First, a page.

However, as a 'biography' this leaves much to be desired. Not just the issue of scope, with some 80% of the pages being on 20 years of Johnson's life. Boswell just wasn't a biographer, his story is too personal, he inadequately integrates important opinions, and he suppresses important information that's inconsistent with his rather simple view of Johnson. As Richard Schwartz has excellently pointed out, Boswell has presented us with an unshaped series of details, where data do not converge to a whole, and remain undigested.
Inaccuracies: Boswell tells us early on that he sometimes scurried across London to verify a date, but he apparently wouldn't consult a perpetual calendar; there are a number of occasions where his dates don't align with the day of week, yet his certainty in dating events make it all sound so true.Read more ›
Sorry, it is a hobby.
Samuel Johnson the writer of the first comprehensive dictionary of the English language, which was a very big deal in his day as the elite felt the English language was in decline due to it being influenced by so many foreign influences and the marvel of Samuel Johnson's efforts and method of writing made him, according to Lord Chesterfield Lord Chesterfield's Letters (Oxford World's Classics), as someone to be deferred to as the "Caesar" of the English language. Samuel Johnson, along with his friend and former pupil David Garrick, helped place Shakespeare as the permanent king of the English language; further, Johnson was a great and singular essayist and has an eternal place as a minor poet of the English language. His dictionary shot Johnson into the inner circle of elite in English society.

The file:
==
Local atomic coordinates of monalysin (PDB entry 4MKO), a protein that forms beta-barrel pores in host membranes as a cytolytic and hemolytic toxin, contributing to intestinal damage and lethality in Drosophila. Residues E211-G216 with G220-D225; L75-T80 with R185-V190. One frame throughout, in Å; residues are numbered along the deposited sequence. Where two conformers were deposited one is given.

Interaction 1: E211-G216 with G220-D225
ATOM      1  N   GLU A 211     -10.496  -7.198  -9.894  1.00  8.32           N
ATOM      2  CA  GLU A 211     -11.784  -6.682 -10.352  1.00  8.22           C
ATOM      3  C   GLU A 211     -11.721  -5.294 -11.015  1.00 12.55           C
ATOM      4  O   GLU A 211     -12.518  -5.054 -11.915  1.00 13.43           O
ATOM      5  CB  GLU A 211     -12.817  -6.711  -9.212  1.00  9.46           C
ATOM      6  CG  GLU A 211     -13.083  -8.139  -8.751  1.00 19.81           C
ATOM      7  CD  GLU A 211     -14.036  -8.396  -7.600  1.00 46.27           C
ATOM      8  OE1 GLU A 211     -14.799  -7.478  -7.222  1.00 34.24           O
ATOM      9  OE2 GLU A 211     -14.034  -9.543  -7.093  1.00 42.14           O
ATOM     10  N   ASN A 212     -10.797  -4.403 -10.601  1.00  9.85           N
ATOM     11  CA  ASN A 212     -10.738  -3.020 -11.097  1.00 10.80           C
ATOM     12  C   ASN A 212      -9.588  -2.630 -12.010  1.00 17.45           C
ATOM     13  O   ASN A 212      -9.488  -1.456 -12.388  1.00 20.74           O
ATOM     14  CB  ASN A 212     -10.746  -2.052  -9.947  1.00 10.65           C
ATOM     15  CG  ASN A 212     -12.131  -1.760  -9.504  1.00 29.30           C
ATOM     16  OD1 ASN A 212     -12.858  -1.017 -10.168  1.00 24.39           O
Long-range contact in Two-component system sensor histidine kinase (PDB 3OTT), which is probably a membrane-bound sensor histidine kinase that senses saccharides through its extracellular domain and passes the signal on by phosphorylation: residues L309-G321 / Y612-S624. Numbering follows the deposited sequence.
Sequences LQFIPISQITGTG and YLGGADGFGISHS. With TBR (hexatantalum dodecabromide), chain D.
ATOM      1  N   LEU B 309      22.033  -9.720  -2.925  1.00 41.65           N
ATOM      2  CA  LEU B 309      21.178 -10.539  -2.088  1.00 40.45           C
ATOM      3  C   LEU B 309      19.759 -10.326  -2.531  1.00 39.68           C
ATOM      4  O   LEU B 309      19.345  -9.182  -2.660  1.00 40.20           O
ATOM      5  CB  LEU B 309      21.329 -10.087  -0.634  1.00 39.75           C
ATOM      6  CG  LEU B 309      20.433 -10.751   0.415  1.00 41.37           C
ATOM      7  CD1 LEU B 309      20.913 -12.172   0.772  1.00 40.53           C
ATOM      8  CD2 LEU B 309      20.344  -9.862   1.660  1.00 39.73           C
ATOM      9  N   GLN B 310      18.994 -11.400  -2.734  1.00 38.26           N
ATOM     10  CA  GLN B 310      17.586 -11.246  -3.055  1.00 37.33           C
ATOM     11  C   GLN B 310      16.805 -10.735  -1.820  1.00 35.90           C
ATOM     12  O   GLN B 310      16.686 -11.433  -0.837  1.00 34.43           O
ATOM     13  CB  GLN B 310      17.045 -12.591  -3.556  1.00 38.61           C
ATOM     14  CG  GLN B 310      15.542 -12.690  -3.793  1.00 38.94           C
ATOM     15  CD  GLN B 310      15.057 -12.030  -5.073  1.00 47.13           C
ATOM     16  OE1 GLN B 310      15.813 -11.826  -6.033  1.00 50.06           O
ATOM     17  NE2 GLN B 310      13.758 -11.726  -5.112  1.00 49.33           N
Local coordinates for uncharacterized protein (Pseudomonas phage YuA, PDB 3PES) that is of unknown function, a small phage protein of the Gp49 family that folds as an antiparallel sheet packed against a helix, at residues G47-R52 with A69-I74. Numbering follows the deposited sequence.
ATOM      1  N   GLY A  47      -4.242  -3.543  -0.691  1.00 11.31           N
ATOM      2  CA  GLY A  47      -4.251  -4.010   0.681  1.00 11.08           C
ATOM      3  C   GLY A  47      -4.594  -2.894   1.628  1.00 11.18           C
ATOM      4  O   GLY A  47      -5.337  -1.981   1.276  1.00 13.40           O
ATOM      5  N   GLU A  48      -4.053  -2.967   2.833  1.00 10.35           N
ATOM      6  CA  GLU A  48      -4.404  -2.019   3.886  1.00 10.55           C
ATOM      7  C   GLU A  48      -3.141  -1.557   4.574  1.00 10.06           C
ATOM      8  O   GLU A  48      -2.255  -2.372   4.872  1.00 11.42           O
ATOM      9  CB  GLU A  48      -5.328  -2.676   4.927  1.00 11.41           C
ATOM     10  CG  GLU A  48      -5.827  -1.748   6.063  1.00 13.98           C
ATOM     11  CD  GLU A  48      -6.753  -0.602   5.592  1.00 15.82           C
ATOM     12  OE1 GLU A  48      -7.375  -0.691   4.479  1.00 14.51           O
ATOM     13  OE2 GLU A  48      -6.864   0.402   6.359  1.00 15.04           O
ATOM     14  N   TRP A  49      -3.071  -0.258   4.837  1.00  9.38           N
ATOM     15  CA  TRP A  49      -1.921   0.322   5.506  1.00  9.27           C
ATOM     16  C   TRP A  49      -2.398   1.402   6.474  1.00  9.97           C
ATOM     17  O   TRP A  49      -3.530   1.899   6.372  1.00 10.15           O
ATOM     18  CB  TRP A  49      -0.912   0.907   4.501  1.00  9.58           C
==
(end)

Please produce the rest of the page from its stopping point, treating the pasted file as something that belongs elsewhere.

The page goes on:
Boswell's "Life of Samuel Johnson" is a fascinating read as Boswell traces Johnson's life story. Samuel Johnson and Edmund Burke, a friend of his, and together the center of English political and cultural life with the 'Literary Club' that they had both started were big players in forming the English reaction to the major liberal events going on in their day and could be said to be the fathers of modern conservatism. They were alive to face the genesis of modern liberalism, in the form of Jean Jacque Rousseau along with the American Revolution, theirs was the conservative response. 'What hypocrites are the drivers of negroes to be demanding liberty,' Johnson in reference to the Americans.Read more ›
Most Recent Customer Reviews
Boswell writes in the grand style of the 18th Century and his subject is fascinating. Because of this book I became a great fan of Samuel Johnson. Read morePublished 8 days ago by Robert C. Berring
This is the seminal work for Boswell, "his life of Samuel Johnson. It was the very first true biography written by someone who lived with the subject, and knew him over a... Read morePublished 3 months ago by D. J. Singer
Every one should read this book I read it in college and missed being able to do so until I found this hardback edition. It's almost an instruction on how to live honorably. Read morePublished 6 months ago by Mary K.
A must read I finally got around to plunging into. What an incredible autodidact Johnson was.Published 9 months ago by Bernhard A. Asen
I should have read this as a university class assignment back in 1965, but did not because of other course demands. Read morePublished 10 months ago by Michael B.
This book is just too full of trivial information about Johnson and Boswell to make it a good read for a busy person. If I were a Johnson scholar it would be worth more to me. Read morePublished 13 months ago by Harold W Thompson